2018 Aston Martin DB11 Review, Ratings, Specs, Prices, and Photos


The offers willing V-8 or V-12 power (both with a distinctive voice), spirited grand touring handling, a comfortable ride, and strong brakes. We rate the a 9 for performance based on these strengths. (Read more about how we rate cars.)

V-8 or V-12 power

Both engines are new for this generation of the DB. The V-12 is now a twin-turbocharged 5.2-liter unit that makes 600 horsepower and 516 pound-feet of torque. The V-8 is also twin-turbocharged. It’s a 4.0-liter engine from Mercedes-AMG, and it puts out 503 hp and 498 lb-ft of torque.

Both engines sit farther back in the chassis than the DB9’s engines, creating better weight distribution, and both are mated to a ZF-sourced 8-speed automatic transmission that can be shifted via steering wheel paddles.

In terms of engine performance, the V-8 and V-12 are practically a toss-up. The V-8 propels the DB11 from 0-62 mph in 4.0 seconds, while the V-12 does the deed in 3.9 seconds. The V-12 tops out at 200 mph, while the V-8 can hit 187 mph. The main advantages for the V-12 are in the badge and the sound.

Still, both engines provide a menacing note worthy of the beautiful sheet metal that surrounds them. Aston Martin tuned the Mercedes V-8 to sound more like an Aston engine, replacing the intake and exhaust to limit the typical AMG bass tones and bring out the midrange and high tones. Both also drop an octave or two when put in the Sport or Sport+ modes to announce their intentions more vehemently, letting out pops and crackles when the driver lets off the gas and between gears.

Power with the V-12 is more immediate, as the V-8’s turbos take a bit of time to spool up. Thereafter, both engines pin occupants back in those sculpted leather seats and launch this beautiful British missile toward the horizon.

The transmission shifts better than a human can, cracking off quick shifts in the Sport modes, dropping up to four gears on downshifts, and holding gears longer. In Comfort the shifts are smooth and the revs are kept low.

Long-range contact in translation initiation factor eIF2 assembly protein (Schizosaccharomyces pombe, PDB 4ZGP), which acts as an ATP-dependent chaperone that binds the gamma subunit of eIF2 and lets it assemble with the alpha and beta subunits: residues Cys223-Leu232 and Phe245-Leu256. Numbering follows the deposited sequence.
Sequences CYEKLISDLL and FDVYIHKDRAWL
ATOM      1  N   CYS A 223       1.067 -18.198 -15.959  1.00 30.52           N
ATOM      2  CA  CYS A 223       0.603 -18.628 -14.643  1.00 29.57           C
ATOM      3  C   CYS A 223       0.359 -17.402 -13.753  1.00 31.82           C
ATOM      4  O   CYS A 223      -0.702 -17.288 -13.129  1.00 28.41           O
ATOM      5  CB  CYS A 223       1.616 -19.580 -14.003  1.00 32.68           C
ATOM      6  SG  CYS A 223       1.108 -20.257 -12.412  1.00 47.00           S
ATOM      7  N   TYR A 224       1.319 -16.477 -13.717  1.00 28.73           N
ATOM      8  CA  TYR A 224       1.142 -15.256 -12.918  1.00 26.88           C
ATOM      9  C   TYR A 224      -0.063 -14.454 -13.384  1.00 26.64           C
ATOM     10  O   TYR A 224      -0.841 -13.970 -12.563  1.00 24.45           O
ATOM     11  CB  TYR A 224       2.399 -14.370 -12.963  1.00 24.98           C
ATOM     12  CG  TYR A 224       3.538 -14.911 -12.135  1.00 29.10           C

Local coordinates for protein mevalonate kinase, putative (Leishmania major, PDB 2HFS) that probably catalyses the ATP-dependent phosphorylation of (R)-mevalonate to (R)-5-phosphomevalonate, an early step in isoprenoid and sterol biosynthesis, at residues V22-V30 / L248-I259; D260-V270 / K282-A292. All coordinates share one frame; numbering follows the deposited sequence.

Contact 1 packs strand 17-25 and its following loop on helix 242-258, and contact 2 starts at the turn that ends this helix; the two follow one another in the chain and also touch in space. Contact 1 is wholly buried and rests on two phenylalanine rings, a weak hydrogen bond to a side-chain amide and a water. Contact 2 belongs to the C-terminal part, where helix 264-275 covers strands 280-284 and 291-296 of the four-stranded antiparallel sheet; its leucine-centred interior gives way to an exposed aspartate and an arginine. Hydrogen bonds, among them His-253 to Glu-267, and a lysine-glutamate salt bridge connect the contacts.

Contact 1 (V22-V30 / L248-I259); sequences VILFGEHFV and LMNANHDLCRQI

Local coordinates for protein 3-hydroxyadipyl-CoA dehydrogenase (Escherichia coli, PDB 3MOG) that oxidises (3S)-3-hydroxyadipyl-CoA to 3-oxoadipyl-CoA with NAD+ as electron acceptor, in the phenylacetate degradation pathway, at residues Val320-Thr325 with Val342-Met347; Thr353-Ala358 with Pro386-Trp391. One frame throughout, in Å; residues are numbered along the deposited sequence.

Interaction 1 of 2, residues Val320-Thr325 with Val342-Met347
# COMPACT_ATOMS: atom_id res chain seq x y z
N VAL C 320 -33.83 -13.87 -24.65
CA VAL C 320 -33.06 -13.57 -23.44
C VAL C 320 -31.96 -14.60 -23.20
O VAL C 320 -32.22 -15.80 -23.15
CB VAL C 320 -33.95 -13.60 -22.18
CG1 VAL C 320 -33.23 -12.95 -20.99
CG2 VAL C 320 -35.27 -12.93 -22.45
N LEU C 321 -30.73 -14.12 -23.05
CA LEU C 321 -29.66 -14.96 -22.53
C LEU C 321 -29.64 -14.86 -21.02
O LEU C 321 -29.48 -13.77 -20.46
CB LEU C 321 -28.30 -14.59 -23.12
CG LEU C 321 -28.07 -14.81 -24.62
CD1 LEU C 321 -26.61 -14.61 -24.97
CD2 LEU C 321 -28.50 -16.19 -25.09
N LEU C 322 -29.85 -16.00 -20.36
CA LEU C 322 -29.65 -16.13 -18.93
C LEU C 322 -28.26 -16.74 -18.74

A relaxed but capable grand tourer

The DB9 was an old car by the time it was retired and it suffered for it. The ride was stiff, and the handling wasn’t up to current sports car standards. The DB11 is more relaxed, but very capable. Its new platform is 85 pounds lighter and 15 percent stiffer, while the body is longer, lower and wider.

The DB11 is far easier to drive on a regular basis than the DB9, thanks to a smoother ride, especially with the dampers in GT model. Aston Martin makes the V-8 model a bit stiffer, with firmer dampers and rear bushings, but they mostly serve to improve handling rather than harm the ride.

The Sport and Sport+ settings make the ride jiggly, but not overly harsh.

The DB11’s steering, handling, and braking, however, are quite accomplished. The quick 13:1 steering ratio combines with the stiff platform to make turn-in immediate. The 20-inch 245/40 front and 285/35 rear Bridgestone Potenza 007 tires grip tenaciously, the car rotates predictably through corners, the brakes are strong and confident, and the DB11 is settled at speed.

Balance is better with the V-8, which weighs 243 pounds less than the V-12. All of that weight comes off the nose, creating a near-perfect 51/49 front/rear weight bias. It’s the one to buy for those who want the sportier DB11.

While the DB11 has a brake-actuated torque-vectoring system and a mechanical limited-slip differential, Aston Martin does not offer some systems that would improve track performance, such as active rear steering, a clutch-based torque vectoring system, or carbon ceramic brakes.

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